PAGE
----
The first major activity is set for September 26th. Dr. Cathy Trower, Senior Research Associate and Research Director for the Collaborative on Academic Careers in Higher Education (COACHE) at the Harvard Graduate School of Education, will be on campus. Dr. Trower has studied faculty employment issues, policies, and practices since 1996 and has authored numerous articles and books related to faculty employment issues.
Dr. Trower will be conducting a campus-wide symposium at 2:00 on Thursday, September 26 in Glickman 424/425. The symposium is open to all faculty, staff, and students.
Dr. Cathy Trower, Senior Research Associate and Research Director for the Collaborative on Academic Careers in Higher Education (COACHE) at the Harvard Graduate School of Education, will be on campus to discuss advancing women in STEM.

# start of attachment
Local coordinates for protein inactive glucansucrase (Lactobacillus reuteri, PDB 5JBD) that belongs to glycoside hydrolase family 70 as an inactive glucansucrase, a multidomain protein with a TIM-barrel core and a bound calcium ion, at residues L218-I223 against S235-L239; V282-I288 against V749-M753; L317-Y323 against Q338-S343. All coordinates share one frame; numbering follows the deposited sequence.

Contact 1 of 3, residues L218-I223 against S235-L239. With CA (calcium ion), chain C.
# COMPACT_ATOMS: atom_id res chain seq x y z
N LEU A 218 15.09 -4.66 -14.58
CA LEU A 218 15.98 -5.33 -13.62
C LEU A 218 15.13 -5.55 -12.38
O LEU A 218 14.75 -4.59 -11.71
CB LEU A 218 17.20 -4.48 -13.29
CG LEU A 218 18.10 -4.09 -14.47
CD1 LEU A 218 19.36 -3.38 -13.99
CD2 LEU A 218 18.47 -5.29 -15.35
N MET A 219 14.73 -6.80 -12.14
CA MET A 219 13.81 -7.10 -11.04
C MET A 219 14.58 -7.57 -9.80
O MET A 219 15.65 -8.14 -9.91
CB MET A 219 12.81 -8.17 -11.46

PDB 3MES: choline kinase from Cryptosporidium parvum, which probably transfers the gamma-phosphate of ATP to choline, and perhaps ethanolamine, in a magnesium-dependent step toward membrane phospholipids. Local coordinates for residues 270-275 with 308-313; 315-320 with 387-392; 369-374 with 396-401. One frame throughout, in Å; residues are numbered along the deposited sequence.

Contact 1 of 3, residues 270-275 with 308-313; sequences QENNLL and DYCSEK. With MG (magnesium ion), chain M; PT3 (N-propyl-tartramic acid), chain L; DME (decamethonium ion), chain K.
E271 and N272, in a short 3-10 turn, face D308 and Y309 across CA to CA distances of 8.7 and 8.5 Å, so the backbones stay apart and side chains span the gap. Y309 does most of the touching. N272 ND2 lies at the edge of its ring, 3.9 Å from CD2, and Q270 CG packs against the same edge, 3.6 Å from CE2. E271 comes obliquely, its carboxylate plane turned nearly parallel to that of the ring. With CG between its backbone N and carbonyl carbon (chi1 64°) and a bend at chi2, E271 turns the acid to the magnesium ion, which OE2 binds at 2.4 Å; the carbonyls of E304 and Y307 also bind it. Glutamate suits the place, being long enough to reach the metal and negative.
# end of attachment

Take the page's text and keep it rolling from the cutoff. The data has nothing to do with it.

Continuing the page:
Hannaford Lecture Hall, Abromson Center, USM Portland Campus
George Mitchell Former U.S. Senator
Lecture given as part of the Fall 2013 Speaker Series "Politics Then and Now, In Maine and the Nation."
Event is free and open to the public.
George Mitchell, Democrat, served as U.S. Senator from Maine from 1980 to 1995, and as Senate majority leader from 1989 to 1995. He successfully led the effort to enact the Clean Air Act of 1990 and the Americans with Disabilities Act of 1990, both signed into law by President George H.W. Bush. Following his Senate career, Mitchell served as Special Envoy to Northern Ireland and as Special Envoy for Middle East Peace. He was awarded the Presidential Medal of Freedom by President Bill Clinton in 1999.